“A lot of those (older) service lines we’ve got around us, you dig up five or six feet of it and it’s been patched four times,” Stone pointed out.
“We’ll put in a new section of line, which is still not fixing the problem, but it’s trying to cover it up,” he added.
Town employees are called out to an average of two to three leaks a day, according to Stone.
The town has received assistance in pinpointing the leaks from Rural Water, which has equipment used to locate leaks, so water employees will know which ones to fix, town officials said.
So far, Rural Water has pinpointed three leaks, according to Taylor.
Currently, the town is losing five to six million gallons of water a month systemwide, he pointed out.
The worst leak the town is currently is located Highway 13 at the storm drain, where a slip joint or connection of a three inch PVC water line, had been forced open due to water pressure, causing water to flow out in a storm drain system.
“It is running down into a ditch,” Taylor said, adding that three to four million gallons a month are being lost just off that leak.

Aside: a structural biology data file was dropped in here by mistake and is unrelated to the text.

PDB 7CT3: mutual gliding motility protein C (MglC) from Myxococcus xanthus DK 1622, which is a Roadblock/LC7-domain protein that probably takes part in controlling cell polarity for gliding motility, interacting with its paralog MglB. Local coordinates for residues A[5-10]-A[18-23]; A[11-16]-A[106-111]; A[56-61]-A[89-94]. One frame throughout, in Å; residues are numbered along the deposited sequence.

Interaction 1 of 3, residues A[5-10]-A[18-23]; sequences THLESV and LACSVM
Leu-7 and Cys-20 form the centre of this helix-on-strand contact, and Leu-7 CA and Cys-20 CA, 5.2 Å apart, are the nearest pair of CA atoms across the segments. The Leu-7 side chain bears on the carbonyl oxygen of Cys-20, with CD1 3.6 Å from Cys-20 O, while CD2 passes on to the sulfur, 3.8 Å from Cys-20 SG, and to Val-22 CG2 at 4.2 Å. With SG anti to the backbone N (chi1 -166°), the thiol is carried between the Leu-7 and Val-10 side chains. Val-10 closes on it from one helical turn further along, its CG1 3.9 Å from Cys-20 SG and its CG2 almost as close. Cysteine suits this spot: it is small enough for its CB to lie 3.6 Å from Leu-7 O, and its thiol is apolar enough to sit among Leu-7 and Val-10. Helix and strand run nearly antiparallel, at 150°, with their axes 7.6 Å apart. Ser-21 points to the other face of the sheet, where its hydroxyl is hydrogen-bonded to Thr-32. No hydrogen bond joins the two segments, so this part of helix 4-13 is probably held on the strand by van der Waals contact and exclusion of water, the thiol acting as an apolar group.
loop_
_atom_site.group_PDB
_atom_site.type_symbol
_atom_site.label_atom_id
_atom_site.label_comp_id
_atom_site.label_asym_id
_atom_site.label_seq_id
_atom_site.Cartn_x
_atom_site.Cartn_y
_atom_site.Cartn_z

Stone added it was difficult to locate such a leak, because it was being caught up in the storm drainage system.
“We can know the approximate area where it’s at, because we can look at one storm drain and it’s dry,” Taylor noted. “The next (storm drain) down it’s wet.”
Another major leak is at the Bear Creek Housing Authority on County Highway 79 near Phillips School, Mayor Taylor said.
“It will be under that concrete parking area,” he said. “The water is seeping up through the crack, through the seam in the concrete.” This leak will be from the cast iron pipes that were installed in the 1950s, Taylor further pointed out.
This leak is not causing any problems to any housing authority residents, he added.
“I’ve been here since the 10th of November, I have been back working here, and I think I counted  we fixed about 20 to 25 leaks,” Stone pointed out.